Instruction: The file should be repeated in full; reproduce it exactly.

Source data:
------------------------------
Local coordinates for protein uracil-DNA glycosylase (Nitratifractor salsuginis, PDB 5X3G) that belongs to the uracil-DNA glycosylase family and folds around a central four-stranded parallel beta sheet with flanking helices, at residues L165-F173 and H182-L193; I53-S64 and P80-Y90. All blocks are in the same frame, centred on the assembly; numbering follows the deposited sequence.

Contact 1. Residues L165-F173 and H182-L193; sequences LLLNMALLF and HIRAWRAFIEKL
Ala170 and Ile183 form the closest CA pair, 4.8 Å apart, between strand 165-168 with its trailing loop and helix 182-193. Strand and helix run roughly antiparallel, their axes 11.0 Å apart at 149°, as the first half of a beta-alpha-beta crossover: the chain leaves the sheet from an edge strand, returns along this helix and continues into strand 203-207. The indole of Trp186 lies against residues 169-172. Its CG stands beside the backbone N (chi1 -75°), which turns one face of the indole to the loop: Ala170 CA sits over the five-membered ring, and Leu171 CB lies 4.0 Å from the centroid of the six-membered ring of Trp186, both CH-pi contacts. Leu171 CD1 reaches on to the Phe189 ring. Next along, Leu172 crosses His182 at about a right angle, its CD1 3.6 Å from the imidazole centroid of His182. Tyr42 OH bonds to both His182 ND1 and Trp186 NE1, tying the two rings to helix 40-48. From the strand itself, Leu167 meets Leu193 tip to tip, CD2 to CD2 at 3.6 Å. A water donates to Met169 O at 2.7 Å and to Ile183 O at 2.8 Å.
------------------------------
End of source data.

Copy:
Local coordinates for protein uracil-DNA glycosylase (Nitratifractor salsuginis, PDB 5X3G) that belongs to the uracil-DNA glycosylase family and folds around a central four-stranded parallel beta sheet with flanking helices, at residues L165-F173 and H182-L193; I53-S64 and P80-Y90. All blocks are in the same frame, centred on the assembly; numbering follows the deposited sequence.

Contact 1. Residues L165-F173 and H182-L193; sequences LLLNMALLF and HIRAWRAFIEKL
Ala170 and Ile183 form the closest CA pair, 4.8 Å apart, between strand 165-168 with its trailing loop and helix 182-193. Strand and helix run roughly antiparallel, their axes 11.0 Å apart at 149°, as the first half of a beta-alpha-beta crossover: the chain leaves the sheet from an edge strand, returns along this helix and continues into strand 203-207. The indole of Trp186 lies against residues 169-172. Its CG stands beside the backbone N (chi1 -75°), which turns one face of the indole to the loop: Ala170 CA sits over the five-membered ring, and Leu171 CB lies 4.0 Å from the centroid of the six-membered ring of Trp186, both CH-pi contacts. Leu171 CD1 reaches on to the Phe189 ring. Next along, Leu172 crosses His182 at about a right angle, its CD1 3.6 Å from the imidazole centroid of His182. Tyr42 OH bonds to both His182 ND1 and Trp186 NE1, tying the two rings to helix 40-48. From the strand itself, Leu167 meets Leu193 tip to tip, CD2 to CD2 at 3.6 Å. A water donates to Met169 O at 2.7 Å and to Ile183 O at 2.8 Å.